In his famous study on “Jokes and their Relation to the Unconscious," Freud argues that jokes, and the laughter they elicit, allow a kind of access to the unconscious. They permit, among other things, the fulfillment of repressed desires, the channeling of aggression into an acceptable social form, and polysemic satisfaction. As the structure of a joke operates similarly to the structure of a dream (by condensation and displacement, metaphor and metonymy), it also enables the revelation of contemporary ideology and its ambiguities. Further, for Lacan, with the child’s “jubilant assumption of his [sic] specular image” in the mirror, laughter coincides with the ego's coming-into-being.
twentieth century and beyond
PAMLA (Pacific Ancient and Modern Language Association)- International Conference , November 14-17, 2019, San Diego, CA, US
Session: Travel and Literature
The Travel and Literature session welcomes proposals focused on travel, odyssey, and mobility through a literary lens, with a special interest in 20th- 21st century travel writing.
C21Literature: Journal of 21st Century Writings
Call for Papers
Special Issue: “Surveilling the Body: Ableism and Anglophone Literature”
Guest Edited by Dr Susan Flynn and Dr Antonia Mackay
The German Society for Contemporary Theatre and Drama in English (CDE) is pleased to announce its 29th Annual Conference (21–24 May 2020). It is organized by the Chair of English Literature at the University of Augsburg and will be held as a residential conference at ‘Haus Sankt Ulrich’ in Augsburg.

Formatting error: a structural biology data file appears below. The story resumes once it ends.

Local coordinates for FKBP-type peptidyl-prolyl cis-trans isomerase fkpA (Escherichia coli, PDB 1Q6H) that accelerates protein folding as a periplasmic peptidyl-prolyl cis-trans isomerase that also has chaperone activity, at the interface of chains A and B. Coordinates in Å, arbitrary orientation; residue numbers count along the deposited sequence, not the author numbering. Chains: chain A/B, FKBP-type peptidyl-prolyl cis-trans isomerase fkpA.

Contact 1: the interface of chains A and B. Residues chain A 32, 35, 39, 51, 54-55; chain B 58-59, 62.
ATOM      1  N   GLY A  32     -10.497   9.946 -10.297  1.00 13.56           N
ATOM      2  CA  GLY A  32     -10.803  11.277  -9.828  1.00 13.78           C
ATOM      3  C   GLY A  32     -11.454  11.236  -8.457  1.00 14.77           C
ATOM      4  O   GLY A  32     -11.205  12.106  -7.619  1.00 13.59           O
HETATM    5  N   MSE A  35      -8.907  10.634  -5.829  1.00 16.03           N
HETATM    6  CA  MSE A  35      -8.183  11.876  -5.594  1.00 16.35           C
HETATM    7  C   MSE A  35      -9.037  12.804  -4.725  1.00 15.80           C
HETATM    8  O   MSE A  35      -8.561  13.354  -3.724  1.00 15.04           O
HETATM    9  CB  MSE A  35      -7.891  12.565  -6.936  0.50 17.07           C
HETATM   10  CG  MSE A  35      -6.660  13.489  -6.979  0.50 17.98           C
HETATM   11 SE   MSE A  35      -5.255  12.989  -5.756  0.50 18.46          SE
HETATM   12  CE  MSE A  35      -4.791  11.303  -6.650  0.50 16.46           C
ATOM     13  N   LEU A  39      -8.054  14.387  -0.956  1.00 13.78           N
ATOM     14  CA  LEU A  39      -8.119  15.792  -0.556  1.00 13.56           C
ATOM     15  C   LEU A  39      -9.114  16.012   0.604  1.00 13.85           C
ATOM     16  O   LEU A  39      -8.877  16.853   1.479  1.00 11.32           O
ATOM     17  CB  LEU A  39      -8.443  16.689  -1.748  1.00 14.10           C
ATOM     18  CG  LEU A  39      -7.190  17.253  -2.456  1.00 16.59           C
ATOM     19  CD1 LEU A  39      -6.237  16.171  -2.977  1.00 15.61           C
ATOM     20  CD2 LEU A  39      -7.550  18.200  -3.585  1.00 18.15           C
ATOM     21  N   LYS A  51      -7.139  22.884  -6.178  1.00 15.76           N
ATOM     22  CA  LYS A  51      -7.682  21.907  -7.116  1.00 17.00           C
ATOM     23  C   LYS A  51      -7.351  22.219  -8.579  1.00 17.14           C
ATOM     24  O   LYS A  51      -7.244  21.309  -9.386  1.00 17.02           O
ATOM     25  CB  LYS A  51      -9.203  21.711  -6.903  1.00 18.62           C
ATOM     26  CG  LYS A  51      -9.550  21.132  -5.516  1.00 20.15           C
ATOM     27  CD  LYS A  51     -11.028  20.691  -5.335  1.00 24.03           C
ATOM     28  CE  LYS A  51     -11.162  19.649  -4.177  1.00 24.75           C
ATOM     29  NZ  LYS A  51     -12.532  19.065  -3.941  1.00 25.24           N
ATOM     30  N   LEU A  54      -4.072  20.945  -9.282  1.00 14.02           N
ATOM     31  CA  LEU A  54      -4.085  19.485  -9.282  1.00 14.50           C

We are excited to announce the Call for Papers for Violent Spaces, the annual PGR conference of the Landscape, Space and Place Reading Group, which will be held on the 9th of September at the University of Nottingham. Spatial violence is an expansive concept which covers a range of environmental, social, political, economic and historical phenomena. As such, what is offered here is merely an insight into the way in which spatial violence might act upon and shape our contemporary world.
Call for Chapter Proposals: "Duelism:" Confronting Sport through Its Doubles
Co-edited by Taylor McKee and Brittany Reid
Call for Papers for Saving the Day: Accessing Comics in the Twentieth-First Century (A Roundtable)
51st Annual Convention of the Northeast Modern Language Association
Boston Marriott Copley Place, in Boston, Massachusetts, from 5-8 March 2020
Paper abstracts are due by 30 September 2019
Session organized by Michael A. Torregrossa, The Medieval Comics Project, and Carl B. Sell, Indiana University of Pennsylvania
In November 2018, The New York Times published “Black Male Writers for Our Time,” an article that highlights some of the African-American male writers who have won prestigious awards in recent years. For instance, Gregory Pardlo won the Pulitzer Prize for poetry in 2015, while Colson Whitehead won the National Book Award in 2016 and the Pulitzer in 2017. In 2018, Kendrick Lamar made history as the first rapper to win the Pulitzer Prize for music. Although they have been writing for generations, the literary establishment is now recognizing and rewarding Black male literature.
The Charles Olson Society will sponsor a panel at the annual Louisville Conference on Literature and Culture since 1900, to be held at the University of Louisville from February 20-22. 2020 marks the 70th anniversary of this important essay, and the panel will therefore examine the essay’s theoretical and poetic legacies. We are interested in abstracts proposing innovative approaches to reading Olson’s essay and the conversations that it started. How have the theoretical or cultural contexts surrounding projective verse created a robust understanding of poetic practice in the post-1945 era? How have the legacies of projective poetry engaged with and inflected theoretical models?
“Reading the New Golden Age of Television: On Contemporary Series”
(Orgs.) José Duarte (ULICES- Universidade de Lisboa), Ana Daniela Coelho (ULICES - Universidade de Lisboa) & Hermínia Sol (ULICES - Instituto Politécnico de Tomar)
Submissions are open until December 20, 2019
Publication of the dossier: July 2020